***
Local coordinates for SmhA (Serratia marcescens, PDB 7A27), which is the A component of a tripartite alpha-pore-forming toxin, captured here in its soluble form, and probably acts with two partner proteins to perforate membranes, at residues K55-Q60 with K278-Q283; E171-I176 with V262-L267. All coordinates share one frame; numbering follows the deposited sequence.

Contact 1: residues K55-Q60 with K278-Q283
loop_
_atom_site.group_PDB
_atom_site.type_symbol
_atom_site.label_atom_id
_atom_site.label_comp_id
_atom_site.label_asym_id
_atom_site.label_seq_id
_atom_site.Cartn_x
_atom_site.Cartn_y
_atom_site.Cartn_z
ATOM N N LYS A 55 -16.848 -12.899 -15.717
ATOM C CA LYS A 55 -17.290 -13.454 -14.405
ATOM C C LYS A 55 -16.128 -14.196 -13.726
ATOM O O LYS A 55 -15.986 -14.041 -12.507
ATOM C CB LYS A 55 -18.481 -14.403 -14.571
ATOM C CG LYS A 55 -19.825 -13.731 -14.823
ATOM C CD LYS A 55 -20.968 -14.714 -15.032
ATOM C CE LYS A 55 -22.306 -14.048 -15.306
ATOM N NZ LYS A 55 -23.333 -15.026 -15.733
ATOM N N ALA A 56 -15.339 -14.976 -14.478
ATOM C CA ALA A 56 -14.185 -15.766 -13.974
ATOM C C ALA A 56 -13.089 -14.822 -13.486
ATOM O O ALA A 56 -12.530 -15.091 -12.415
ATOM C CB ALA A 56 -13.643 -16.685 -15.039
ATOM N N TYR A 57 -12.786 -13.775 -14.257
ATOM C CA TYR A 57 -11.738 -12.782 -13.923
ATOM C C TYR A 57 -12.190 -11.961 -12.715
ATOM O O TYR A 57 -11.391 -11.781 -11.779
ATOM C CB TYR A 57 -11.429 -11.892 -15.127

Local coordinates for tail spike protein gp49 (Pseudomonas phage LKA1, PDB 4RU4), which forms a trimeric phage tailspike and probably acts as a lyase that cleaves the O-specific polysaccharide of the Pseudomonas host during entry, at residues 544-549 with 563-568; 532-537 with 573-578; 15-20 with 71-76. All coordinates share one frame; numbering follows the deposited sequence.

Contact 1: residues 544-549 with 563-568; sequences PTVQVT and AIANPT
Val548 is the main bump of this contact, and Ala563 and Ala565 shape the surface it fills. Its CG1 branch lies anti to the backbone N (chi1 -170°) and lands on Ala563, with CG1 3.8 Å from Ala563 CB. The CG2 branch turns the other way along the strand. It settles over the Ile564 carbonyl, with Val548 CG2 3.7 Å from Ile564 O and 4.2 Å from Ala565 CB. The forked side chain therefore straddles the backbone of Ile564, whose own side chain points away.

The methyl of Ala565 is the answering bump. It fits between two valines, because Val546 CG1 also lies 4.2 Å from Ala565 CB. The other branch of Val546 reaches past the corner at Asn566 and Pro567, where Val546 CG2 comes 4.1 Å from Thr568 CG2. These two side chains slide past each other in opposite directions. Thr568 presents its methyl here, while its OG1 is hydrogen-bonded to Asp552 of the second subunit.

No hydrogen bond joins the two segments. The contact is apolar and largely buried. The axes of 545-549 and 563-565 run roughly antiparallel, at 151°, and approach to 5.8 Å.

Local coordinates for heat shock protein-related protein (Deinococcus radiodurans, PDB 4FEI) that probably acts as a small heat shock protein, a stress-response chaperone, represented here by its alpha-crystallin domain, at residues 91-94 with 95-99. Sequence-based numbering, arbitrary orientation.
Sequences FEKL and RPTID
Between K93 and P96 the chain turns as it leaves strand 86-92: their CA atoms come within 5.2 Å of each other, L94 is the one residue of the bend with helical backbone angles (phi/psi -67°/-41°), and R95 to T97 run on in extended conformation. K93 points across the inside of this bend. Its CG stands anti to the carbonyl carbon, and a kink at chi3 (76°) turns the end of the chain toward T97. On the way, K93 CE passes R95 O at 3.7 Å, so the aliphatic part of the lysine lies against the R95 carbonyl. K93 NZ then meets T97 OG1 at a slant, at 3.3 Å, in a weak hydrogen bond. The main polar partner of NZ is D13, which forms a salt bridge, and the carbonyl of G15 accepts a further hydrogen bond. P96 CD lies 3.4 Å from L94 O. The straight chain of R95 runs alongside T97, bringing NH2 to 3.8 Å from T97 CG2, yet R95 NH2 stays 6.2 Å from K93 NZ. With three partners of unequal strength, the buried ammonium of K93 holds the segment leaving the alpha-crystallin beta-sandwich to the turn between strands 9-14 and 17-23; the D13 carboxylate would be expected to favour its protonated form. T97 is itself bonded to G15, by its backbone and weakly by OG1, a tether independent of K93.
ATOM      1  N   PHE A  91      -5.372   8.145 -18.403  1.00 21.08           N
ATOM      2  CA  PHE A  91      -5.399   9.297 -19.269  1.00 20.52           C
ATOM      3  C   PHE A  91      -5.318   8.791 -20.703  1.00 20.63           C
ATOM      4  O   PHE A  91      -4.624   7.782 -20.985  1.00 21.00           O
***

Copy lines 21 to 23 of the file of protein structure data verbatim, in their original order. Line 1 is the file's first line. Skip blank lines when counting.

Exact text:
ATOM N NZ LYS A 55 -23.333 -15.026 -15.733
ATOM N N ALA A 56 -15.339 -14.976 -14.478
ATOM C CA ALA A 56 -14.185 -15.766 -13.974